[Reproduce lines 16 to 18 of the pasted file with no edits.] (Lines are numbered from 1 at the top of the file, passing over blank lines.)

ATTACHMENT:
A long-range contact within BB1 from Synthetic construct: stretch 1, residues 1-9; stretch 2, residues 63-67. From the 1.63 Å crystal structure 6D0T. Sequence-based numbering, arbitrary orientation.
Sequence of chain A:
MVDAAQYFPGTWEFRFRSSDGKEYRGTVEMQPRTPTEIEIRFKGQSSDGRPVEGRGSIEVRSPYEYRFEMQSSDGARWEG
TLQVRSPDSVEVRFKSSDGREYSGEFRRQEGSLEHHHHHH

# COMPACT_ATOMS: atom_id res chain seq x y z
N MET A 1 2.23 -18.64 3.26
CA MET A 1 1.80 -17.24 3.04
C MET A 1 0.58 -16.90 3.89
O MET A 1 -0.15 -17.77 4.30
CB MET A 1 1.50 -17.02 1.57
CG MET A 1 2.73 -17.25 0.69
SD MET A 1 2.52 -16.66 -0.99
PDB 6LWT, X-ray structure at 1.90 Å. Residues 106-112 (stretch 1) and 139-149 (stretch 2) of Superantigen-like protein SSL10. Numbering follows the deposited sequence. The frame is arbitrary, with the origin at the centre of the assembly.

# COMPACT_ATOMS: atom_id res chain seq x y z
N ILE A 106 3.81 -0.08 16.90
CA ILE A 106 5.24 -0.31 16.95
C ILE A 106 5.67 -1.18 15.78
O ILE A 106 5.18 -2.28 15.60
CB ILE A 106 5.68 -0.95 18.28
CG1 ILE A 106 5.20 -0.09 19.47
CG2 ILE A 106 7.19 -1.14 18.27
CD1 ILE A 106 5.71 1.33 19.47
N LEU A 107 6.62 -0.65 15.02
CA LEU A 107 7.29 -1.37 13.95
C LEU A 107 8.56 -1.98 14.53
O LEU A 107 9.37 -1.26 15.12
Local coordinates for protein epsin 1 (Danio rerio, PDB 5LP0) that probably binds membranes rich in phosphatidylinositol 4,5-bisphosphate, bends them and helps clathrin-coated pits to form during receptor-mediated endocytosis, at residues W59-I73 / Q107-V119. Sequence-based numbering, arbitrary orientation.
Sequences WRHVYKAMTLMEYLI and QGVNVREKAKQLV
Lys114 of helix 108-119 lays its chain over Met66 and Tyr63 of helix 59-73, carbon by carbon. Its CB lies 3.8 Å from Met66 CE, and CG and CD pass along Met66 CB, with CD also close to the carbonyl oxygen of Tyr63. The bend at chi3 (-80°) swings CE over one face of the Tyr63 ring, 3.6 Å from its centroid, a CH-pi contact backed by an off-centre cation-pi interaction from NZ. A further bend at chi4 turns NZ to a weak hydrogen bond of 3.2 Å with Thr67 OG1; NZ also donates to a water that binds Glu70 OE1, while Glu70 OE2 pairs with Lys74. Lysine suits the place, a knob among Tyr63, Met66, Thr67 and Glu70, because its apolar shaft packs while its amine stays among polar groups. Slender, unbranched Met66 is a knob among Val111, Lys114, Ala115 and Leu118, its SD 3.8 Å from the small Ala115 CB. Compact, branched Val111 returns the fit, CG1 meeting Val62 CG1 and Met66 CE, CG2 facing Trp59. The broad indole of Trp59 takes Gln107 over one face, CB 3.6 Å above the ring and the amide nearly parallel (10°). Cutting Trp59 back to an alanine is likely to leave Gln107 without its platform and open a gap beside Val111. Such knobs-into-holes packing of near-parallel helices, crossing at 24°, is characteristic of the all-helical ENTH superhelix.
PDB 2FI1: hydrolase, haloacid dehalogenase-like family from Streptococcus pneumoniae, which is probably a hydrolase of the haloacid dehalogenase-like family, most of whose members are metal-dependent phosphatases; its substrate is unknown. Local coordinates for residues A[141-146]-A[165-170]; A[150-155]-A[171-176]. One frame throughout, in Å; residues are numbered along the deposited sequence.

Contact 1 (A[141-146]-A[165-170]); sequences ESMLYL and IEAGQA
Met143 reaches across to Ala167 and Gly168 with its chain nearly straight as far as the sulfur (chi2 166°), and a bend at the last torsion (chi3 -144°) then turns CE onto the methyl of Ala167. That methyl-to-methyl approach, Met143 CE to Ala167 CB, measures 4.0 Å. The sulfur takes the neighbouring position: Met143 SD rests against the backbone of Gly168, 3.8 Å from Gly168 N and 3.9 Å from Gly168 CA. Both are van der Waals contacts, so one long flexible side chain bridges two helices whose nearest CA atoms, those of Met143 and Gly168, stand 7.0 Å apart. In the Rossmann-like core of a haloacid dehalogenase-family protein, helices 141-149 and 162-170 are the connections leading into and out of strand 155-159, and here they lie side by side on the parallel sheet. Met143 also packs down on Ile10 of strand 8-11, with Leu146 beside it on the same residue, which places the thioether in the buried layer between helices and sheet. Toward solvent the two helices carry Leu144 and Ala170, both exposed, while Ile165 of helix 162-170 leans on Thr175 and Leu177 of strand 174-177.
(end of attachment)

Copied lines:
CA ILE A 106 5.24 -0.31 16.95
C ILE A 106 5.67 -1.18 15.78
O ILE A 106 5.18 -2.28 15.60